This angered many Union Parish residents who politically disagreed with Lewis, resulting in support for Judge Trimble and his faction. The feud became personal, with Trimble and Lewis developing an extreme loathing of one other. While the quarrel led both men to carry pistols, each swearing to shoot the other, no record exists of any violence while Trimble and Lewis held their judicial positions. Both left office in 1876 and returned to private law practice.
Lacking a forum for his political viewpoints, in 1878 Trimble founded his own newspaper, the Farmerville Gazette. Trimble's editorials antagonized the situation with Lewis. Receiving threats to his life and in fear of his family's safety, Lewis ceased operation of the Union Record in late 1879 and moved south to St. Landry Parish.
With Lewis's departure, his political allies needed a new voice. Lewis's friend Oliver C. Dawkins started the North Louisiana Appeal in 1881 to compete with Trimble's Gazette.
Dawkins continued publication until 1884 when he abandoned the endeavor. Lewis, believing the danger to his life had passed, returned to Farmerville and purchased the printing press of the now-defunct North Louisiana Appeal. Lewis founded a new paper to compete with Trimble's Gazette, distributing the first issue of his Home Advocate in February 1885.
Trimble's hostility for the political opposition extended to Lewis associate and Farmerville lawyer James A. Ramsey. The animosity may have stemmed from Reconstruction era issues, but more personal motives also existed. For a time, Ramsey's children boarded at Trimble's house in Farmerville while attending school. Trimble filed a lawsuit against Ramsey for failure to pay their board, and in court Ramsey presented a receipt for payment, humiliating Trimble.
Building upon these earlier clashes, on November 8, 1887, Ramsey gave a speech at a political rally held in Farmerville. He criticized Trimble vehemently for his editorials in the Gazette against former Governor Francis T. Nicholls who was expected to be nominated for another term. Apparently Ramsey had presented Trimble with proof that his public denunciations of Nicholls were baseless, but Trimble refused to publish a retraction. In response to Ramsey's speech, Trimble assailed Ramsey's moral character in his next editorial.
Incensed at Trimble's attack on his friend, in the November 18 issue of his Home Advocate, Lewis published a notice signed by him and many of Farmerville's citizens applauding Ramsey's "high moral rectitude and integrity." Lewis's statement also announced Ramsey's conscientious scruples prevented him from "...appealing to the dueling code to wash out the affront put upon him by Editor Trimble..." Trimble drank heavily on December 19. In several public outbursts during the day, he declared his intention to shoot Ramsey if he showed up in Farmerville. To avoid an accusation of cowardice, Ramsey ignored Trimble's threat. He had no intention of hiding in his home.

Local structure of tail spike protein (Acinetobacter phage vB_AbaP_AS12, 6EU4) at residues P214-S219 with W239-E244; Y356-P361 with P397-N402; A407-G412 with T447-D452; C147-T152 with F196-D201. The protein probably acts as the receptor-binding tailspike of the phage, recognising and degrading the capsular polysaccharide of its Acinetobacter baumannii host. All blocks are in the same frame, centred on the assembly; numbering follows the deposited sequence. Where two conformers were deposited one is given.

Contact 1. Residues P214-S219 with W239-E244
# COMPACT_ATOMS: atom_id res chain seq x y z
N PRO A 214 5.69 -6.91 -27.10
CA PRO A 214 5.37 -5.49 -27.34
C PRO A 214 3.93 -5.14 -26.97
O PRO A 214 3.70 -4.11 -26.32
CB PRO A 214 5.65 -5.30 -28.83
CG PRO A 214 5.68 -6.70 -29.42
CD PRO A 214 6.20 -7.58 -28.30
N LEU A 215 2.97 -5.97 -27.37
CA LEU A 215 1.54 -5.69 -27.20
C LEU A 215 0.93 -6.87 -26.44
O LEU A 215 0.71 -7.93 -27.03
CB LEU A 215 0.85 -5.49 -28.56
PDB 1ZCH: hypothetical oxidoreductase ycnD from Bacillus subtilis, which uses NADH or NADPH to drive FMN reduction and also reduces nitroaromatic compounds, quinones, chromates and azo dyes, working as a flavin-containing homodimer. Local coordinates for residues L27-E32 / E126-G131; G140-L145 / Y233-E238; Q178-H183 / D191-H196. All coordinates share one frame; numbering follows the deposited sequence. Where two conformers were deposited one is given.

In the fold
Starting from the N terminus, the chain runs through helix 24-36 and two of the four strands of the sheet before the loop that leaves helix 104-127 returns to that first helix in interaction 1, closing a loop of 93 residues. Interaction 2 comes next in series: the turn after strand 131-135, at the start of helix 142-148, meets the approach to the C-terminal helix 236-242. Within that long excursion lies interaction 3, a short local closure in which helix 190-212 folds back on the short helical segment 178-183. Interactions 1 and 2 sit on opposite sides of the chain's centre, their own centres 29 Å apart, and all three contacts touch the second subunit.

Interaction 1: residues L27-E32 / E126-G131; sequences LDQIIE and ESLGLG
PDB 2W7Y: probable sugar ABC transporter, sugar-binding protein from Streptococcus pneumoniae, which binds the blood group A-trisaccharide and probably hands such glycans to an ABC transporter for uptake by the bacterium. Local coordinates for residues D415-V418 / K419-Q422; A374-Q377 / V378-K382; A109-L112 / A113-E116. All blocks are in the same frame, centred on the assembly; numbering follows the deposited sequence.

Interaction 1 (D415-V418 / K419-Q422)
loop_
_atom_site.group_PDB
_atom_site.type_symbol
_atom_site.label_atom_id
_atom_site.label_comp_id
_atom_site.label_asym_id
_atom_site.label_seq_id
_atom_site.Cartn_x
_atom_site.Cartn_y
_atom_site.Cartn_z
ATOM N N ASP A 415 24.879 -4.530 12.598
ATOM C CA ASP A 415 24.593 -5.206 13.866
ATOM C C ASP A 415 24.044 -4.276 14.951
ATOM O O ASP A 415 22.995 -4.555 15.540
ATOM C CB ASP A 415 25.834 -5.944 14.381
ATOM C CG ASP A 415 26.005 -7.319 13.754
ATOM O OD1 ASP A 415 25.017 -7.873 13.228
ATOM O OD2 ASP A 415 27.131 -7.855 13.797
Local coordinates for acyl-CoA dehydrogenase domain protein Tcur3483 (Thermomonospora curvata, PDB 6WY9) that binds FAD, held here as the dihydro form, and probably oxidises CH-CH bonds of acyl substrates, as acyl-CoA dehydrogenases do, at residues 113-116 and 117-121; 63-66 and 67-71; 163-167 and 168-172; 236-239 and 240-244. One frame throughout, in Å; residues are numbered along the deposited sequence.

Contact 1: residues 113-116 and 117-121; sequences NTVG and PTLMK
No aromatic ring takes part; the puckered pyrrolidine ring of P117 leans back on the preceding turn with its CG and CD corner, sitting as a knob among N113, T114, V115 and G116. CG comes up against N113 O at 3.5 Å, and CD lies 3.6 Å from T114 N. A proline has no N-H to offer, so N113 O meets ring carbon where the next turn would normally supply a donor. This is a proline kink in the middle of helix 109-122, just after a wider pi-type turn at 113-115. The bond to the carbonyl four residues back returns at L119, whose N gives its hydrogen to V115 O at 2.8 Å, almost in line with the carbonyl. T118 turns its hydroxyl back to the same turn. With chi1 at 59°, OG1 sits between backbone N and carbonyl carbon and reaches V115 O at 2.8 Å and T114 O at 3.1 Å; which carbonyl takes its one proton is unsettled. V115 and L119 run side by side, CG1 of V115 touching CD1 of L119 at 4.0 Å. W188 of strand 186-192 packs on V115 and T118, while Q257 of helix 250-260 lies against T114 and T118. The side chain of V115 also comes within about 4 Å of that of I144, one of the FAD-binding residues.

At about 5:15 p.m., Ramsey and Trimble came face to face in front of Stein's store in Farmerville. Hot words flew back and forth, drawing a large crowd of men. The two drew their revolvers. Onlookers dove for cover. Gunfire reverberated off the buildings and both fell dead. A stray bullet tore through a bystander's coat and shirt, narrowly missing his body.
A coroner's investigation determined Ramsey died from a bullet fired by Trimble. Ramsey's gun had not been fired. According to tradition passed down in the Ramsey family, Ramsey's nephew George McFarland was in the crowd of men gathered at Stein's store. After Trimble pulled his revolver and shot Ramsey, McFarland shot Trimble.
Lewis's paper only survived a few more years after the gunfight, whereas Trimble's Gazette remains Farmerville's weekly newspaper.
Wesley Harris is a native of Ruston who writes extensively on Reconstruction era crime. His books include Neither Fear nor Favor: Deputy United States Marshal John Tom Sisemore, and Greetings from Ruston: A Post Card History of Ruston, Louisiana, both available from amazon.com. He can be contacted at email@example.com